1. Obtain patient's history of previous episodes of GI bleeding and/or significant history, use of NSAIDs and/or warfarin.
2. Perform hand hygiene and don clean gloves, gown, and goggles.
3. Assess airway patency, breathing, and circulation (ABCs). Anticipate possible intubation and provide breathing support as necessary. Intiate two large-bore IVs of a crystalloid solution.
4. Obtain blood samples as ordered (when initiating IV therapy).
5. Perform neurologic assessment.
6. Obtain vital signs and oxygen saturation via pulse oximetry, and place the patient on a cardiac monitor. Assess vital signs frequently (every 5 to 10 minutes). Note that significant changes in vital signs with postural changes indicate an acute blood loss of approximately 20% or more.
7. Assess pain status and provide analgesics if indicated and prescribed.
8. Inspect the oropharynx, nasopharynx, abdomen, perineum, and anal canal. Inspect, auscultate, and palpate the abdomen for abdominal distension, masses, tenderness, guarding, rigidity. Percuss for dullness.
9. Assist the physician or advanced practice nurse with digital rectal examination or anoscopy.
10. Insert a urinary catheter to assess color, amount, and consistency and to monitor urine output.
11. Place the patient in the left lateral decubitus position with the bed in Trendelenburg position or semi-Fowler's position.
12. Insert a gastric tube in the mouth or nose using lubricating jelly and topical anesthetics. If the gastric tube is inserted via the mouth, a bite block with a hole for the tube to pass through is preferable.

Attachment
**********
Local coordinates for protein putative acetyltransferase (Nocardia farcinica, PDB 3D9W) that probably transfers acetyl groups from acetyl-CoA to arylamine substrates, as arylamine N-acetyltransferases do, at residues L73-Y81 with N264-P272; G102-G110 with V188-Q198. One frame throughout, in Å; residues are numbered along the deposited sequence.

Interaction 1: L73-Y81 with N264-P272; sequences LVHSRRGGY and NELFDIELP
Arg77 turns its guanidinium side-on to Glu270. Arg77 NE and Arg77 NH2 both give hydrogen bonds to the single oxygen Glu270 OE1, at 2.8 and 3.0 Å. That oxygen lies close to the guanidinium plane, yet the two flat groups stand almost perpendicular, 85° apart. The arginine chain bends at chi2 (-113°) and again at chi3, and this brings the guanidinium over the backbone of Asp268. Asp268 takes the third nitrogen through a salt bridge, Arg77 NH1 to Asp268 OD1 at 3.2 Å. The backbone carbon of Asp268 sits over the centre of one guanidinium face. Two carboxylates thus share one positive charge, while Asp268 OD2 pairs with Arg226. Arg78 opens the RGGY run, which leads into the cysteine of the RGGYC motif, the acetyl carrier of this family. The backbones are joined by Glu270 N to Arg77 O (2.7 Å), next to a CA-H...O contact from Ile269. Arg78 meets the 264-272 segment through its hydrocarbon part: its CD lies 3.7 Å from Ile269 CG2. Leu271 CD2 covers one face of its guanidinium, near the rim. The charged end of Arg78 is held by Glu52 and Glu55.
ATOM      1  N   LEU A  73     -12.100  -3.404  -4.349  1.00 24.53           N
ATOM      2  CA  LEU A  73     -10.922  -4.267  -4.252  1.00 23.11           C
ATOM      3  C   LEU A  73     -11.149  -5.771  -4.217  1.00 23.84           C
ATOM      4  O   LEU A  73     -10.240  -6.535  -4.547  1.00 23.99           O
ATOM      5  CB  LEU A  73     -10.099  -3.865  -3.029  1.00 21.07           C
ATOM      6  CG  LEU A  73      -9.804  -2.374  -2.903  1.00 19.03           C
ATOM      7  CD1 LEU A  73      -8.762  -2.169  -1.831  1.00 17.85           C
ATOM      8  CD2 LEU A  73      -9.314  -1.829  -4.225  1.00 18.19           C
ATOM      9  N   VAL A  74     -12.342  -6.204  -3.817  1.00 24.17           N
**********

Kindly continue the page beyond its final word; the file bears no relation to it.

13. Verify tube placement.
a. Use a 60-ml syringe and aspirate gastric contents, saving the initial sample for a toxicology screen; assess the appearance of the aspirate. Gastric contents may be cloudy, grassy green, straw, tan, brown, clear, or off-white.
b. Test the pH of the aspirate. Gastric pH is acidic and should be less than 6.
c. Detect ETCO2 using a capnometer or a colormetric ETCO2 detector.
d. Verify placement via chest radiograph when patient is at risk for malposition of the tube or other methods are inconclusive.
14. Pour room temperature normal saline solution or tap water into an irrigation container.
15. Draw up the solution using a 60-ml syringe, and inject it into the gastric tube. Alternatively, use a preassembled gastric lavage setup.
16. Infuse approximately 200 to 300 ml per aliquot.
17. Aspirate or drain the solution from the stomach and discard it into a measured basin.
18. Repeat this procedure until active bleeding ceases (i.e., fluid return is clear) or until the patient is transferred to the endoscopy unit.
19. Measure and record the volume of irrigant and aspirant.
20. The physician or advanced practice nurse may order a chest radiograph to exclude aspiration pneumonia and/or esophageal perforation, and abdominal radiographs to exclude perforated viscus and/or ileus.
21. Discard supplies, remove gloves, and perform hand hygiene.
22. Document the procedure in the patient's record.